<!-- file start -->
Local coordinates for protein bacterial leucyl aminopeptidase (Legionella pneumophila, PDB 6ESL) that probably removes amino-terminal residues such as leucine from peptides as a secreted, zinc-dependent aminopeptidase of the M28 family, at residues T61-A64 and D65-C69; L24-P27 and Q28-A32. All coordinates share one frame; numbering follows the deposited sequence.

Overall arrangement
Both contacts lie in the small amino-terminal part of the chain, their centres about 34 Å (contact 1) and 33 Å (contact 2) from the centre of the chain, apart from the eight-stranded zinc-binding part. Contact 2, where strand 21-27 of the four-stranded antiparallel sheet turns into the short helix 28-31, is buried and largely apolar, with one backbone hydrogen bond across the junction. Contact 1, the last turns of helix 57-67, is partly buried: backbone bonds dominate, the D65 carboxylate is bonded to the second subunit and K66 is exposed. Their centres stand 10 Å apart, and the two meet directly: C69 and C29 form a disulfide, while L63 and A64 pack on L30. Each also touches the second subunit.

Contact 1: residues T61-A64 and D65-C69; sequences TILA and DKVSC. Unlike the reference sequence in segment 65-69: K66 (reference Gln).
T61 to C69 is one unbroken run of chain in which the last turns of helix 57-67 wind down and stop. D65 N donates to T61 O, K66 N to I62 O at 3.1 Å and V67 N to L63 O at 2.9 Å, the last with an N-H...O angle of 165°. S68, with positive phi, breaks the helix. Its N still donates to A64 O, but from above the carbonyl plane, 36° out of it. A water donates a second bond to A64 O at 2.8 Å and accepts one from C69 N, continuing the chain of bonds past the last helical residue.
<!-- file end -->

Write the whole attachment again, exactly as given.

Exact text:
Local coordinates for protein bacterial leucyl aminopeptidase (Legionella pneumophila, PDB 6ESL) that probably removes amino-terminal residues such as leucine from peptides as a secreted, zinc-dependent aminopeptidase of the M28 family, at residues T61-A64 and D65-C69; L24-P27 and Q28-A32. All coordinates share one frame; numbering follows the deposited sequence.

Overall arrangement
Both contacts lie in the small amino-terminal part of the chain, their centres about 34 Å (contact 1) and 33 Å (contact 2) from the centre of the chain, apart from the eight-stranded zinc-binding part. Contact 2, where strand 21-27 of the four-stranded antiparallel sheet turns into the short helix 28-31, is buried and largely apolar, with one backbone hydrogen bond across the junction. Contact 1, the last turns of helix 57-67, is partly buried: backbone bonds dominate, the D65 carboxylate is bonded to the second subunit and K66 is exposed. Their centres stand 10 Å apart, and the two meet directly: C69 and C29 form a disulfide, while L63 and A64 pack on L30. Each also touches the second subunit.

Contact 1: residues T61-A64 and D65-C69; sequences TILA and DKVSC. Unlike the reference sequence in segment 65-69: K66 (reference Gln).
T61 to C69 is one unbroken run of chain in which the last turns of helix 57-67 wind down and stop. D65 N donates to T61 O, K66 N to I62 O at 3.1 Å and V67 N to L63 O at 2.9 Å, the last with an N-H...O angle of 165°. S68, with positive phi, breaks the helix. Its N still donates to A64 O, but from above the carbonyl plane, 36° out of it. A water donates a second bond to A64 O at 2.8 Å and accepts one from C69 N, continuing the chain of bonds past the last helical residue.